I don’t like spiders.
Well, what does that mean, really? I should paraphrase and say that I don’t like things larger than about an inch across, that are brown or dark brown, and that move rapidly from point to point, out of the corner of my eye. The visuals are of primary importance, and although of course sound can be terrifying, too, the revolting susurrus of chitinous legs scrabbling around the cornices of a room and across my expensive electronic equipment is usually drowned out by the dull, terrified beating of my heart.
When I talk zombies online, I inevitably talk zombies with my Twitter pal Nyssa Harkness, who is writing (and apparently finishing it before she dies) a Masters thesis on zombies in literature and film.
Oh hey! Today Nyssa joins me to talk about zombies in film and literature! I’ve marked my text in black and hers in indented, bloody red. I hope it’s enough!
Also I’d like to thank Gary Kemble for the banner picture – that’s from Brisbane Zombiewalk 2011, with me and my son there on the right! I think I zombie-kidnapped him.
I’m not really a zombie expert in terms of having watched every classic zombie movie, but it seems from our discussions that I have at least some contribution to make in this area, specifically by throwing a sabot into the finely tuned semantic engines used to frame a discussion on zombies.
You may recall my ranting from such earlier posts as It’s not me, It’s Hue, but I’ve now grown a few months older with my wifi-enabled Hue bulbs, and can make some firmer statements.
There, now I’ve got your attention.
As part of my loose effort to write something every day this year, I’m reflecting on my experience playing Bioshock Infinite in a single game session while I was sick, on the first day of 2014 (Yes, I have a huge pile of shame full of acclaimed games I’ve not played.)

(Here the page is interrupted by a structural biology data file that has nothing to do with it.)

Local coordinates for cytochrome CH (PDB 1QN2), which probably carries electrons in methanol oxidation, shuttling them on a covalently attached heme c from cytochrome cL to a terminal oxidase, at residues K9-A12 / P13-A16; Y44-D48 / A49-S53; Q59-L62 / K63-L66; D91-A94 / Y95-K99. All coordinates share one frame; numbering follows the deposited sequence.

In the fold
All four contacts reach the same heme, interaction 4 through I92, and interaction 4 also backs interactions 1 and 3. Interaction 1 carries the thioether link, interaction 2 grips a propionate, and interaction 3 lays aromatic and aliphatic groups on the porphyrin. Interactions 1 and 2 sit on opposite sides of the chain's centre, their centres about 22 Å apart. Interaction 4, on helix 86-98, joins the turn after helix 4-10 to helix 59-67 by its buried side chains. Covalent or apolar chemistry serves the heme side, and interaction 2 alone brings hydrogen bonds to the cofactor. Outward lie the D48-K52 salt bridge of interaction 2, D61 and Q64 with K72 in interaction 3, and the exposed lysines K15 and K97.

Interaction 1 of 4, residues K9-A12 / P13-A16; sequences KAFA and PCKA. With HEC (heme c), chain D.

There will be massive spoilers.
Now, I want you to know that this is just my opinion, coloured by my perspectives and whatnot. This doesn’t invalidate your own experience, or your own personal opinions about how amazing this game is. Do we understand each other?
Good. So now let me explain why you are wrong to like this bad game.
What a year! A year of professional triumphs and personal failures. And at the end of the year, just before writing this post, I saw this entertaining aphorism pass by my twitter feed:
Always give your all. If you set yourself up for failure, make sure your failures are spectacular.
– via @Pribblicious
I ran through my memory and photo album to highlight all my achievements and failings of the year 2013. Read on, stalkers!
This is the final step of my 3 part (and one introduction) series on setting up your own shop of digital short fiction. It’s much shorter and easier than the other parts. You’ll need the links to your products that were generated by FetchApp in the previous step.
A thing to bear in mind
This is the $0-dollars-invested version of setting up your own shop. I’m sure there are much better (read: much shoppier) ways to set up your digital shop, but I don’t think there is a better way to do it for free. I’m aiming my cost/benefit analysis at what I think is an optimistic estimate of at most $5 of sales a month, until you start making a bit of a name for yourself. So anything that costs you more than $5/month is going to be a money sink, in my opinion.
So this is my $0 solution.
We’re onto Part 2 of our exciting adventure. The amusing header image here is courtesy of http://onlyhdwallpapers.com
Time to Build a Shop
By now you should have a handful of short stories converted into .epub, or at the very least one short story, from Part 1. If not, that’s cool, too. Stick around, and, uh, make yourself at home.